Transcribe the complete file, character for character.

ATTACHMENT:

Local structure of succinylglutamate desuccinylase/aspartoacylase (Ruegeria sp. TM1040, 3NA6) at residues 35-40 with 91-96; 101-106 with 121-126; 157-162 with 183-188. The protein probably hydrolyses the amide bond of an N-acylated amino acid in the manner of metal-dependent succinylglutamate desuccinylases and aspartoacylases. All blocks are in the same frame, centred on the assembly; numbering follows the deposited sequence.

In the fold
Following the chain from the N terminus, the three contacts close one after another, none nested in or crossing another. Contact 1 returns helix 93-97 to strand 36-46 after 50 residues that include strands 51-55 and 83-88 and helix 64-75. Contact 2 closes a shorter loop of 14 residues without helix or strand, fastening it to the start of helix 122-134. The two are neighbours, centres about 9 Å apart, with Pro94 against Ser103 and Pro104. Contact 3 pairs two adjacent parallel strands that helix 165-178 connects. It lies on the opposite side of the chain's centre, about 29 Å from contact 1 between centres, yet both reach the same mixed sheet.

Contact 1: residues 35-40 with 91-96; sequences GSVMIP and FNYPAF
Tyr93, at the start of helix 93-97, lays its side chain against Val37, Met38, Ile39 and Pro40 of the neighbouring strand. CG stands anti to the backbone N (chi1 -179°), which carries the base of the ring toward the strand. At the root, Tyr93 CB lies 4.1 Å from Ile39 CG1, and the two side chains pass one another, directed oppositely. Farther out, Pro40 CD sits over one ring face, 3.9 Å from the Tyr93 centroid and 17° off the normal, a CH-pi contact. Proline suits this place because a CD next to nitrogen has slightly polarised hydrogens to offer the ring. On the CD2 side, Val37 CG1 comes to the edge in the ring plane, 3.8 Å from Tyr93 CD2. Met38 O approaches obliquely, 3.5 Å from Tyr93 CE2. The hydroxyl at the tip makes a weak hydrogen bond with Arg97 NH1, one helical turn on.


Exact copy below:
Local structure of succinylglutamate desuccinylase/aspartoacylase (Ruegeria sp. TM1040, 3NA6) at residues 35-40 with 91-96; 101-106 with 121-126; 157-162 with 183-188. The protein probably hydrolyses the amide bond of an N-acylated amino acid in the manner of metal-dependent succinylglutamate desuccinylases and aspartoacylases. All blocks are in the same frame, centred on the assembly; numbering follows the deposited sequence.

In the fold
Following the chain from the N terminus, the three contacts close one after another, none nested in or crossing another. Contact 1 returns helix 93-97 to strand 36-46 after 50 residues that include strands 51-55 and 83-88 and helix 64-75. Contact 2 closes a shorter loop of 14 residues without helix or strand, fastening it to the start of helix 122-134. The two are neighbours, centres about 9 Å apart, with Pro94 against Ser103 and Pro104. Contact 3 pairs two adjacent parallel strands that helix 165-178 connects. It lies on the opposite side of the chain's centre, about 29 Å from contact 1 between centres, yet both reach the same mixed sheet.

Contact 1: residues 35-40 with 91-96; sequences GSVMIP and FNYPAF
Tyr93, at the start of helix 93-97, lays its side chain against Val37, Met38, Ile39 and Pro40 of the neighbouring strand. CG stands anti to the backbone N (chi1 -179°), which carries the base of the ring toward the strand. At the root, Tyr93 CB lies 4.1 Å from Ile39 CG1, and the two side chains pass one another, directed oppositely. Farther out, Pro40 CD sits over one ring face, 3.9 Å from the Tyr93 centroid and 17° off the normal, a CH-pi contact. Proline suits this place because a CD next to nitrogen has slightly polarised hydrogens to offer the ring. On the CD2 side, Val37 CG1 comes to the edge in the ring plane, 3.8 Å from Tyr93 CD2. Met38 O approaches obliquely, 3.5 Å from Tyr93 CE2. The hydroxyl at the tip makes a weak hydrogen bond with Arg97 NH1, one helical turn on.